What is it that causes us to resist change? What is it that cautions us against pursuing our dreams? What is it that stops us from living to the fullest? The answer to these questions is almost inevitably, fear.

Fear has evolutionary roots and is certainly helpful when dealing with certain physical dangers, an encounter with a deadly snake for example. But for a technological advanced, highly intelligent species with no natural predators, fear seems to still dictate more than its fair share of human behaviour.

What are we so afraid of then? Is it death?

Fear of Death

Death is not a popular dinner party topic in our culture today, unless you happen to be at an annual gathering of pathologists. It is viewed as something to be feared and put-off rather than a natural cadence in the ebb and flow of life.

Even amidst more mainstream psychotherapy and wellbeing practitioners, death is treated like an unwelcome guest that is ignored and shunned. This is most unfortunate and represents a denial of something that is fundamental to our very existence. There can be no life without death, and no death without life. It just is.

Society has not always had such an aversion to death. I visited the Pompeii exhibition at the British Museum a couple of years ago and was struck by how that ancient civilisation embraced death as part of the very fabric of life. Their dinner tables were adorned with skeleton etchings accompanied by the words “carpe diem” (seize the day, latin).

Death was seen not as something to be feared, but rather as something that gave meaning to life.

Despite our aversion to death as a 21st century society, it is not what we are fundamentally afraid of. I say this because sometimes people choose death over other things.

Fear of Failure

What is this deep fear that we as a species seem to have then? I believe what we are dealing with is the fear of failure. And of course, this can come in many guises; fear that we are not smart enough, successful enough, rich enough, charitable enough, talented enough, popular enough…the list goes on.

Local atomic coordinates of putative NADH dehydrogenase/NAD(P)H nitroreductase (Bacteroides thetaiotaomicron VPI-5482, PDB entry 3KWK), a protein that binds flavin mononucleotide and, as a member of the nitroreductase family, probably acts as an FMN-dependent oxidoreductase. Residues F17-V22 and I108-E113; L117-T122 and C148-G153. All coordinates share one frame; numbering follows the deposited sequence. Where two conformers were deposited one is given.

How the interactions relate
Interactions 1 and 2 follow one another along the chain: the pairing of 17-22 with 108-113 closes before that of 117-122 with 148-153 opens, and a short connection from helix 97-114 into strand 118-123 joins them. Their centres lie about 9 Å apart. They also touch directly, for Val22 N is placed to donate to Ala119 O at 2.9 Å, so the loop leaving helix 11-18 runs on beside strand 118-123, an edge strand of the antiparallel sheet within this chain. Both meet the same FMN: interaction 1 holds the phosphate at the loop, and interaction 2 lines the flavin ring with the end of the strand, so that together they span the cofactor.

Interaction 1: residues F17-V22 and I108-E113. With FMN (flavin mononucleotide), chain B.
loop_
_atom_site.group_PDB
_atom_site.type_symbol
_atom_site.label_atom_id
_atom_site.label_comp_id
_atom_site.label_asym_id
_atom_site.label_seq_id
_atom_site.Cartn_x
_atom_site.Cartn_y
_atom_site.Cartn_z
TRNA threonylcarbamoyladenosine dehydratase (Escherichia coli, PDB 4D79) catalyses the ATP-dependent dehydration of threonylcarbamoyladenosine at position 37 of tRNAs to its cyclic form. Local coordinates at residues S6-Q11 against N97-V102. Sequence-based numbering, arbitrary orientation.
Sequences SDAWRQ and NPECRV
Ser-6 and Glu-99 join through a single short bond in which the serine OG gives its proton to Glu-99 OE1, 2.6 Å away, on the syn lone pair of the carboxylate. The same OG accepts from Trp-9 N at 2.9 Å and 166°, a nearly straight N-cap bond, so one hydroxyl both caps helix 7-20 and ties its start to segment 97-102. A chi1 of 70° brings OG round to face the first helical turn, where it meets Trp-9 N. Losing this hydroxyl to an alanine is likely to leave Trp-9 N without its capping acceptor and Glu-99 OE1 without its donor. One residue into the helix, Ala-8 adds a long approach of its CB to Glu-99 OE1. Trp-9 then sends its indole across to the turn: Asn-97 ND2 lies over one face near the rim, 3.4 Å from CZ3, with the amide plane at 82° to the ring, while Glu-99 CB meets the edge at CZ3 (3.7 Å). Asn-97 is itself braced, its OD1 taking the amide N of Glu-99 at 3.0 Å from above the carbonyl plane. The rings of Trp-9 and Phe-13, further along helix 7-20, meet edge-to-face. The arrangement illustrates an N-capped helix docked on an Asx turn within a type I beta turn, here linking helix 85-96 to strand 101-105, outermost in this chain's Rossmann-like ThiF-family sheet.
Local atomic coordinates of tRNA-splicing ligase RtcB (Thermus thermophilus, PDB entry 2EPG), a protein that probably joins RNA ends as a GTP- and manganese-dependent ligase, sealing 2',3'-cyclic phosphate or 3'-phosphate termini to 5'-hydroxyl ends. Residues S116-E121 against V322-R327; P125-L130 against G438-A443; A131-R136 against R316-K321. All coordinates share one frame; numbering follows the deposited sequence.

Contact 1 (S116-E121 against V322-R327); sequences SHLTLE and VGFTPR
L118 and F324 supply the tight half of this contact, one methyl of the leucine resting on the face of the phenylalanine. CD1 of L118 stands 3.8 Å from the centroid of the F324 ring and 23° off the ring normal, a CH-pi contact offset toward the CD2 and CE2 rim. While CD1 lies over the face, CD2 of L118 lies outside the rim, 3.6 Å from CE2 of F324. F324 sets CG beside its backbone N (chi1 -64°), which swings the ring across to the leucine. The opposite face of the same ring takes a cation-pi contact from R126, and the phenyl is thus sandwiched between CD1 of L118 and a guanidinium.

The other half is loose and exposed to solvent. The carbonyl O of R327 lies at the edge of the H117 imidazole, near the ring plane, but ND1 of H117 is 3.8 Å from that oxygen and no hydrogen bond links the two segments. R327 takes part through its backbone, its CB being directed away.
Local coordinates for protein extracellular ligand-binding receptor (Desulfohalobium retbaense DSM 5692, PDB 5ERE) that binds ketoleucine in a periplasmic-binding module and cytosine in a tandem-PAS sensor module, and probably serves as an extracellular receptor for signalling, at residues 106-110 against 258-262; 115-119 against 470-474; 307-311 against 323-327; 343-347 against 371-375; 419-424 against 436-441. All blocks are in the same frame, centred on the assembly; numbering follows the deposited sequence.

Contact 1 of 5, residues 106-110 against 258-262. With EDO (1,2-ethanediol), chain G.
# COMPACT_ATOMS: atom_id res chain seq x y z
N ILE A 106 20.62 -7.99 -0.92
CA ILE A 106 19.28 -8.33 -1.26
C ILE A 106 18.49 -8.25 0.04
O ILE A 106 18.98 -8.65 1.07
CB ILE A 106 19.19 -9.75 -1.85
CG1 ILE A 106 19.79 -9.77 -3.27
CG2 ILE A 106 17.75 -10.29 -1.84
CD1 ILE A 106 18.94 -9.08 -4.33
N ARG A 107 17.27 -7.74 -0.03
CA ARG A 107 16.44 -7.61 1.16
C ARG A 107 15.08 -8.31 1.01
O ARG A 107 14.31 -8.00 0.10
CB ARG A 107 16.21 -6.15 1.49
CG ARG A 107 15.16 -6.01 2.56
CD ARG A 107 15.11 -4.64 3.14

Fear of failure often arises when we start measuring ourselves by external standards defined by other people, which we then strive to meet. Fear is a certain state, one that is characterised by mental and physical tension and anxiety about the future. Indeed, regularly being in such a state is unsurprisingly harmful to our wellbeing.

We will all have certain areas in our lives where fear of failure manifests more strongly. And we have to remember that this is something that is deeply human. Indeed, recognising this tendency within us is the starting point.

We do not however have to be slaves to such fear. As a highly sophisticated species, perhaps we can choose differently. If fear is a state, and one that we involuntarily ‘choose’, it is useful to consider what the opposite of fear might be, so that we might choose differently.


The Opposite of Fear

The opposite of fear is a state of awe and wonder, where we are fully immersed in the present moment, rather than anxiously anticipating what is to come. It is a state of being wholeheartedly engaged with life without any worry about failure or not measuring-up. It is also one where we feel a sense of connection to both our fellow humans and nature more generally because we realise that we are part of a greater whole.

Words are insufficient to fully explain a state of awe and wonder. It is probably best described as what you feel when looking up into a beautiful blue sky, or seeing a glorious sunset or when being moved by a piece of beautiful music. It is a state characterised by the absence of fear — there is no intermediate stage of partial fearfulness. It is either there or it is not.

Awe and wonder are enabled by an approach to living that is based on childlike curiosity and interest, where the aim is to ‘play‘, rather than to achieve or succeed. If the aim is curiosity and play then there is very little room for fear of failure to appear.

Try it for yourself — if you become truly curious about something that you fear, you will notice that it becomes almost impossible for any fearfulness to coexist with such curiosity. What tends to appear instead is awe and wonder, borne out of a genuine interest in whatever it is you are engaged with.

Final Thoughts

Applied to life, this implies that the more we embrace living with a sense of play and a fascination for the possibilities it has to offer, the more we can begin to free ourselves from fear.

It is by no means easy, particularly when our social conditioning is to the contrary. It is up to us then to choose differently. The beauty (and perhaps curse) of being human is that we have tremendous power to choose. It is then up to us to not choose the path of fear. It is up to us to choose the path of curiosity and wonder.